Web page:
I am having troubles in understanding how to correctly perform the continuum limit of a double sum containing a Kronecker delta.

Imagine to integrate a function depending on $t$ and $t'$, both ranging from $0$ (initial time) to $T$ (final time):

$$I:=\int_0^Tdt_1\int_0^Tdt_2 f(t_1,t_2).\tag{1}$$

The corresponding Riemann sums, dividing the time intervals in slices of width $\epsilon=T/N$ is:

$$I_{disc}:=\sum_{j,j'=1}^N \epsilon^2 f(j\epsilon,j'\epsilon).\tag{2}$$

Obviosly lim$_{N\rightarrow\infty}I_{disc}=I$. Now consider the case when only the diagonal elements of the double integral are different from zero i.e.

$$J_{disc}:=\sum_{j,j'=1}^N \delta_{j,j'}\epsilon^2 f(j\epsilon,j'\epsilon).\tag{3}$$

I would expect that, in the continuum limit $N\rightarrow \infty$ ($\epsilon\rightarrow 0$) it becomes

$$J:=\int_0^Tdt\int_0^Tdt'\delta(t-t') f(t,t'),\tag{4}$$

where $\delta(t-t')$ is a Dirac delta.

Here is the problem: the Kronecker delta is adimensional, while the Dirac Delta has the dimensions of seconds$^{-1}$. This implies that $J_{disc}$ and $J$ have different dimensions, which does not make any sense. Therefore, there must be some mistake I am doing in going from the discrete to the continuum version of $J$. Could you help me spotting it and, more important, suggest the way to do this limit correctly?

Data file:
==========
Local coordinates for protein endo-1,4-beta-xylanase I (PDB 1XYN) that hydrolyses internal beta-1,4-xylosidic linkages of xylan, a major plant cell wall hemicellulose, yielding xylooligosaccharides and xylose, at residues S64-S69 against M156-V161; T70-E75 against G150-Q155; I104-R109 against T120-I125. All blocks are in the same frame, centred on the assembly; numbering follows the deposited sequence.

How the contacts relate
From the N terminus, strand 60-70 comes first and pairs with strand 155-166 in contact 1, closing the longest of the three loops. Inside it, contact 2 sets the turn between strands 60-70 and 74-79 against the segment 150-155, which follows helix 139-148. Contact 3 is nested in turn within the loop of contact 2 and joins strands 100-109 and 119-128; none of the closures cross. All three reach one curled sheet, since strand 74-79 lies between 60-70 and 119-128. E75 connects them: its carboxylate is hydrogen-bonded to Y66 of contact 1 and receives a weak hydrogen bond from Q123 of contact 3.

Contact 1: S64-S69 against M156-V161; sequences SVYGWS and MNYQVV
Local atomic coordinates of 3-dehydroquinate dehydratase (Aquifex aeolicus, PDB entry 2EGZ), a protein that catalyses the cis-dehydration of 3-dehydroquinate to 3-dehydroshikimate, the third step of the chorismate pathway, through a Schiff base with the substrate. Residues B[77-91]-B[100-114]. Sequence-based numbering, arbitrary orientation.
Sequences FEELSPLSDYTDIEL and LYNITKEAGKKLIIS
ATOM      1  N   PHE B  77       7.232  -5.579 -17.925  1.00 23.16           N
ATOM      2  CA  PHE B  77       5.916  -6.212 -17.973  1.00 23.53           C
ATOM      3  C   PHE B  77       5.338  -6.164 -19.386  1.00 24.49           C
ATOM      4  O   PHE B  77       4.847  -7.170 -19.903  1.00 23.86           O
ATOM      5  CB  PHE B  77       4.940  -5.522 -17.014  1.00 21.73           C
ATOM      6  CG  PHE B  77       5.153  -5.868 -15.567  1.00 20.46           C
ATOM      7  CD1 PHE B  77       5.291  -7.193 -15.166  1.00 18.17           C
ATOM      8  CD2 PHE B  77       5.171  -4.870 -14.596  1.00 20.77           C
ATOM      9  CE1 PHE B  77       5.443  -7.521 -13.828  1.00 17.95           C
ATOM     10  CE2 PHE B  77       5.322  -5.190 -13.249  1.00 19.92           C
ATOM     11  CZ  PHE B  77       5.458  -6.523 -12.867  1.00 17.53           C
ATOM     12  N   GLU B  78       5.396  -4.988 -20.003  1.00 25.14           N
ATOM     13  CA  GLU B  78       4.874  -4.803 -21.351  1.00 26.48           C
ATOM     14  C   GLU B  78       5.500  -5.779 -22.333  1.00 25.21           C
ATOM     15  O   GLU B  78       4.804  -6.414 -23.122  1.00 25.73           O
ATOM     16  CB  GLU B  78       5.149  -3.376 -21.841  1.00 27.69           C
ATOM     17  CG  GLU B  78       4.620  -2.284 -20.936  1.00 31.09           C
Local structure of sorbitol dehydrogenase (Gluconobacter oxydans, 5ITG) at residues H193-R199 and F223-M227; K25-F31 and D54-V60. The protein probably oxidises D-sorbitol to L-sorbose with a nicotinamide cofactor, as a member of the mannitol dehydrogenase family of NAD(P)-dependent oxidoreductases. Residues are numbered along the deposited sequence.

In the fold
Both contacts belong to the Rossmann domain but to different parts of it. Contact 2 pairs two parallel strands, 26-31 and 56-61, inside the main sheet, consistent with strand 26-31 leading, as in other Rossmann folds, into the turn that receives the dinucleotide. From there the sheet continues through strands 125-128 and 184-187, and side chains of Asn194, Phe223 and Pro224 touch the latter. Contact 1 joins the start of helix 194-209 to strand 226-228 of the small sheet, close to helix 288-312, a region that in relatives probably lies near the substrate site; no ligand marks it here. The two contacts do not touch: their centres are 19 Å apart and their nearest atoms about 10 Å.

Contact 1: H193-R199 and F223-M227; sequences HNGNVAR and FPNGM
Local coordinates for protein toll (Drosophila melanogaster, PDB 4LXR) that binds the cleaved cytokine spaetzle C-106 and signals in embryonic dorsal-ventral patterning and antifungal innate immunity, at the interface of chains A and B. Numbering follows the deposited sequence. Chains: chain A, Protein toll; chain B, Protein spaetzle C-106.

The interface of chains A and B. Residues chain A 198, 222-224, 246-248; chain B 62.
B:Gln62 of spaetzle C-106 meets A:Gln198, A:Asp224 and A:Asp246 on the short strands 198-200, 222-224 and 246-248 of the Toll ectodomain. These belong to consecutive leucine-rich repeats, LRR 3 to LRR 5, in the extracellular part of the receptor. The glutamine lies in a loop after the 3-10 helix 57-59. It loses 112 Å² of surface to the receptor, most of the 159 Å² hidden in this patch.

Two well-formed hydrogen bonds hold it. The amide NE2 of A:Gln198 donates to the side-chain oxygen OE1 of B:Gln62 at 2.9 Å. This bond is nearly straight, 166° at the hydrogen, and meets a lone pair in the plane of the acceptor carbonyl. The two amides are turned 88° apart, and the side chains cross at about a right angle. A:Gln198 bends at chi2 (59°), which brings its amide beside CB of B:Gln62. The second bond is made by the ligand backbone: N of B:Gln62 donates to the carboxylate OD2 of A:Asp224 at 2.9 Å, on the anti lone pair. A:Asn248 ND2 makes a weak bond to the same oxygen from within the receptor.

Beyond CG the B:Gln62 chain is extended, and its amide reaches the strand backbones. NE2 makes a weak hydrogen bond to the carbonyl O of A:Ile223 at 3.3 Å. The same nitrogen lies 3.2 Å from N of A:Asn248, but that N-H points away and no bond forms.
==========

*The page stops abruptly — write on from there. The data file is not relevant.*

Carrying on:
• $\begingroup$ Maybe $\delta\left(\frac{t-t'}{T}\right)$? $\endgroup$
    – Cryo
    May 14, 2019 at 0:06

1 Answer 1


The translation between the Kronecker delta function and the Dirac delta distribution is

$$ \frac{1}{\epsilon}\delta_{j,j^{\prime}}\qquad\longrightarrow\qquad\delta(t-t^{\prime}),\tag{A}$$

where $\epsilon$ is the "volume" of a unit-cell in the discretization. See e.g. this related Phys.SE post.

In particular, the rhs. of OP's eq. (3) should be divided with $\epsilon$ to have a finite continuum limit.

  • $\begingroup$ Thank you very much, I think this clarifies! To summarize, if I just take (3) as it is and perform the limit I get zero, which is also consistent of doing an integral of a finite quantity (the function f) on a set with null measure (the line s=s'). $\endgroup$
    – Sandro
    May 15, 2019 at 14:01
  • $\begingroup$ $\uparrow$ Yes. $\endgroup$
    – Qmechanic
    May 15, 2019 at 16:49

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